Leadership and Management: Is there a difference?
During my time in the military, I was fortunate to have attended Airman Leadership School. This school would change my life and leadership practices forever. Before attending this school, I’d often been placed in positions of leadership, but I lacked the understanding of what it meant to be a good leader. I thought that being a leader simply meant guiding people through a process and making sure that things were done in a timely manner.
This is a flaw often found with those placed in leadership positions. You understand well the process of how something should work and posses the ability to get it done. While these abilities can make you a good manager, it can be rendered useless if you depend on others working under your leadership. To be clear, management is about process; leadership is about people. How good are you at relating to people?
Not understanding the difference between management and leadership is why many placed in leadership are doomed to fail. I like to say, “Take care of the people and the people will take care of the process.” More often than not, most leaders are consumed with process rather than the people. Sure you want to make sure that people are trained to perform their duties, but the training is mostly null and void if you don’t possess the ability to inspire people to get things done.
People will typically follow your leadership for one of two reasons. One reason is because they fear you and the other is because they love you. If they fear you, they will do just enough to keep from pissing you off. However, if they love you, they will often go above and beyond to make sure that you’re pleased with their work. I know you’re thinking to yourself, “This is a bit too mushy for me.” I promise you; changing the way that you view leadership will have a direct effect on how well your team executes assignments.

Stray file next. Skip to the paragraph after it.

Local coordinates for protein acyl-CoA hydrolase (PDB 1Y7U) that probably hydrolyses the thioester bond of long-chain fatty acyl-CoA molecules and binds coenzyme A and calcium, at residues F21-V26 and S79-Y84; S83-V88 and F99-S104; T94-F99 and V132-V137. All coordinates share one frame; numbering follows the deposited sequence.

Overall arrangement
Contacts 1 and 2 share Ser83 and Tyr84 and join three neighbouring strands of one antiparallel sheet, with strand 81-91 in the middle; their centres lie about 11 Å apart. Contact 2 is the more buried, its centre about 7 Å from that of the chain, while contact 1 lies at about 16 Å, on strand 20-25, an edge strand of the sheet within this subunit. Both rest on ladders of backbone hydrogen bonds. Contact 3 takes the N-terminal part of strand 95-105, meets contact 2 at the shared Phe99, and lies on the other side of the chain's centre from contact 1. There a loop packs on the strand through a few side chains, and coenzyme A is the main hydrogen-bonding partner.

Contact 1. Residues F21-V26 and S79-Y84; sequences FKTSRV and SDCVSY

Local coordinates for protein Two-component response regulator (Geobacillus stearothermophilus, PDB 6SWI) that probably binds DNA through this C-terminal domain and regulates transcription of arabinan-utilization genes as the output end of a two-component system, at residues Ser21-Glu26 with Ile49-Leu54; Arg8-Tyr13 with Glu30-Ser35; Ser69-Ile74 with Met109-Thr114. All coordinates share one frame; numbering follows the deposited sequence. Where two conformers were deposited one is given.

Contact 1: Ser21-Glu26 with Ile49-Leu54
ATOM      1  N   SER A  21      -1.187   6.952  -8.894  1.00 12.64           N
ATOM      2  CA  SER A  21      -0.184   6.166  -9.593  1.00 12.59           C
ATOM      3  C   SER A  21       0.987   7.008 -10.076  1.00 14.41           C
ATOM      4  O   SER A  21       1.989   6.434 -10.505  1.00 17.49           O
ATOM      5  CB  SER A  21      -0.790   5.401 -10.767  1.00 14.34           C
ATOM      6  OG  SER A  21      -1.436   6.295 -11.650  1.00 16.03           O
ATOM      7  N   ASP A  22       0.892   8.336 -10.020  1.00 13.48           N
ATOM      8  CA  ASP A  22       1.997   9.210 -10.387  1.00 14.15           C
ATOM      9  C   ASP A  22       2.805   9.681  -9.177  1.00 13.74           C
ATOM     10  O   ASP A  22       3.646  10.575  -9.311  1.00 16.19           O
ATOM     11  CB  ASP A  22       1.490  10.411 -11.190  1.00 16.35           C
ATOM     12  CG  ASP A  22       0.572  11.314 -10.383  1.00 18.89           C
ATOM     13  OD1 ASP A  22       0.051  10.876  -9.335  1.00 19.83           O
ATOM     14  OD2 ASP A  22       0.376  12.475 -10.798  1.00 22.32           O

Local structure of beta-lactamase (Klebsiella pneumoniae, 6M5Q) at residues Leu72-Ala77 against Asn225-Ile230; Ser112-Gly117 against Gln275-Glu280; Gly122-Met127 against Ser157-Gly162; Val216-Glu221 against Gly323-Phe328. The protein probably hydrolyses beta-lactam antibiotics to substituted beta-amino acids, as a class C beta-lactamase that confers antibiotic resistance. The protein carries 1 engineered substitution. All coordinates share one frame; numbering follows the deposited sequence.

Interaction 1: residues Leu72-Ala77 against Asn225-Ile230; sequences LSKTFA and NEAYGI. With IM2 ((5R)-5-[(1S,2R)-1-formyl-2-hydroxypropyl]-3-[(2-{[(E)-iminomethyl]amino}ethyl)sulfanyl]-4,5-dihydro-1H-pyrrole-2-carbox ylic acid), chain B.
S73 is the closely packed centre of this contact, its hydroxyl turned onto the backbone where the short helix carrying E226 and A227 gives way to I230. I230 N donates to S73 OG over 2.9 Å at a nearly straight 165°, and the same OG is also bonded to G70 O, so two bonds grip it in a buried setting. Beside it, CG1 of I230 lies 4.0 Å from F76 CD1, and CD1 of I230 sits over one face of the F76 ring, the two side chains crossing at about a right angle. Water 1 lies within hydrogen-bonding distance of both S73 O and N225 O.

Because this is a blog and not an in depth leadership training, I want to leave you with three quick tips on how you can start turning things around as a leader:
1. Show that you care: If you don’t care about people, none of this will make a difference. In order to be a good leader, it’s imperative that you care. If you care, you’ll be able to relate and see the individuals under your leadership as people and not just a number in your inventory. Pay attention, ask how they are doing and then actually listen. If they express discontentment, don’t blow it off. See if there is something that you can do to help. This opens the door to open communication and an opportunity to establish trust.
2. Build them up: If someone is busting their tail to do a good job, acknowledge it! It doesn’t have to be a public spectacle or award ceremony that singles them out in front of their peers. This can be as simple as saying, “I appreciate the hard work and dedication that you put into this project. It really made a difference.” You’ll be amazed at how effective such a statement can be towards inspiring future performance.
3. Everyone matters: Regardless to who they are or what they’re doing, everyone wants to feel that his or her contributions to the organization are valuable. If you make people feel any different, you will alienate them. If they feel alienated they will feel unmotivated. This will result in a decline in work ethic and possibly loss of retention. Whenever possible, try to involve them in decision making. This isn’t always convenient, but it does make a difference.
These are just a few pointers that I’ve taught in leadership classes in the past. I hope that this information has helped you obtain a better understanding of leadership. I close with the words of Grace Murray Hopper, “You manage things; you lead people.”
by: Eric L. Lipsey